As we move into the “decision letter” season, colleges begin to publish statements on how competitive the admission was or will be this year at their institutions. Students and parents need to keep aware that those statistics can be deceiving.
First, colleges are delighted to publish how many students applied for a specific number of freshman spaces. While the numbers are correct, the colleges fail to be transparent about the fact that they usually have to admit three to four times that number in order to get enough students to “yield” that number of enrolled freshmen. This obfuscation makes a college appear more competitive for admission that it really is and thus heightens the anxiety among students and parents about admission. See the following Furman press release, http://furman.edu/press/pressarchive.cfm?story=s_274140_2892120_3029539, that gives the impression that the University’s admission rate is <20% when in reality it is about 50%, as an example.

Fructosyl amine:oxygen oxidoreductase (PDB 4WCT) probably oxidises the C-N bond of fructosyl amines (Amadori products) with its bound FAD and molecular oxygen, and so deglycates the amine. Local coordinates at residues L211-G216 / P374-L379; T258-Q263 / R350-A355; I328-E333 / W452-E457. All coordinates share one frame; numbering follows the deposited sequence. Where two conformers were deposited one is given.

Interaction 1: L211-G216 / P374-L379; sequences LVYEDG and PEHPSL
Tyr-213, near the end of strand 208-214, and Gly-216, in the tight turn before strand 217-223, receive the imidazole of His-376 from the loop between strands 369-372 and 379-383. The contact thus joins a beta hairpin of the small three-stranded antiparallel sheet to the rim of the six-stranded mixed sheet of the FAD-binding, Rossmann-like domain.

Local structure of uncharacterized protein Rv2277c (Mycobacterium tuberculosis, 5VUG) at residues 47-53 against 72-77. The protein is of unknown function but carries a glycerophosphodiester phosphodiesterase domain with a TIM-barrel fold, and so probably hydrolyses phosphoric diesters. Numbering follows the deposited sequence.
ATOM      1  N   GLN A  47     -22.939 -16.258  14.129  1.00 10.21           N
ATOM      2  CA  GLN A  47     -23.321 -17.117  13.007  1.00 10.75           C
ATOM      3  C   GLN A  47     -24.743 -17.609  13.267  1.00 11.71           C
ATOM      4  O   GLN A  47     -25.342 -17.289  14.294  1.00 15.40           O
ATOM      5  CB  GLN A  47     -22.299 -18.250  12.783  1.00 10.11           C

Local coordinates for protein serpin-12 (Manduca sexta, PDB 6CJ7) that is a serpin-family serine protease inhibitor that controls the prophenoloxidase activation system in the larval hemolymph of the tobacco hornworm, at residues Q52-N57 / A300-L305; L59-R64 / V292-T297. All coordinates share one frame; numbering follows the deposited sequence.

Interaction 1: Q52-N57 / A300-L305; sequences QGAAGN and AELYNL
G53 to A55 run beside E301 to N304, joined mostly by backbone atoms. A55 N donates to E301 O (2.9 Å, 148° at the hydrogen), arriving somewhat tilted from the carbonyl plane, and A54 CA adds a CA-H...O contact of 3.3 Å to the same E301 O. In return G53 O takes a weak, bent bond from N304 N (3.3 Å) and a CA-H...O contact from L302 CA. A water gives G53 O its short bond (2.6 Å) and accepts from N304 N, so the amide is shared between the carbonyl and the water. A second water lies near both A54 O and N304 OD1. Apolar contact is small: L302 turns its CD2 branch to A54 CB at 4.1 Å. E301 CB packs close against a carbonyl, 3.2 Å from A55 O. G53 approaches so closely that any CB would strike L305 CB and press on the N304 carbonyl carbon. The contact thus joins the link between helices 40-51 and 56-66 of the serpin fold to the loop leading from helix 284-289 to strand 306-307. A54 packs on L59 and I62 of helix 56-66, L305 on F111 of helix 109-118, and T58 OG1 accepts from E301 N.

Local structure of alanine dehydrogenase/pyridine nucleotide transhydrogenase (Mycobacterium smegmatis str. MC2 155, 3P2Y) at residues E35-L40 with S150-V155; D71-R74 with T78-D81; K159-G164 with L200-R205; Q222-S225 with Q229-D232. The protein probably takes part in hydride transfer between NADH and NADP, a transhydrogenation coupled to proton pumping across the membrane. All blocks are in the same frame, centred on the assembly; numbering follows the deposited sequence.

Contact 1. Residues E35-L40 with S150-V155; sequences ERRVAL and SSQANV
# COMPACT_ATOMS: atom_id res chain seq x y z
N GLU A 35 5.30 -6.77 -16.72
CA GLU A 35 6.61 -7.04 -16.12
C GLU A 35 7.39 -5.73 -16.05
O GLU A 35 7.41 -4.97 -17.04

Another statistic that colleges produce about admission is the “average” or "mean" SAT/ACT score for students. NACAC (National Association for College Admission Counseling) has a policy that colleges should report test scores in ranges covering the middle 50% of the admitted class. A score range is much more realistic for students considering where they might fall in an admission pool because a mean score automatically puts at least half of the qualified students in a “below average” position. Again, reporting only an average or mean makes a college seem more competitive than it is in reality.
Because parents (and students) frequently mistake competitiveness for admission with quality, these practices mentioned above tend to discourage students from feeling “qualified” to attend college. Whether the college is Harvard, Furman, or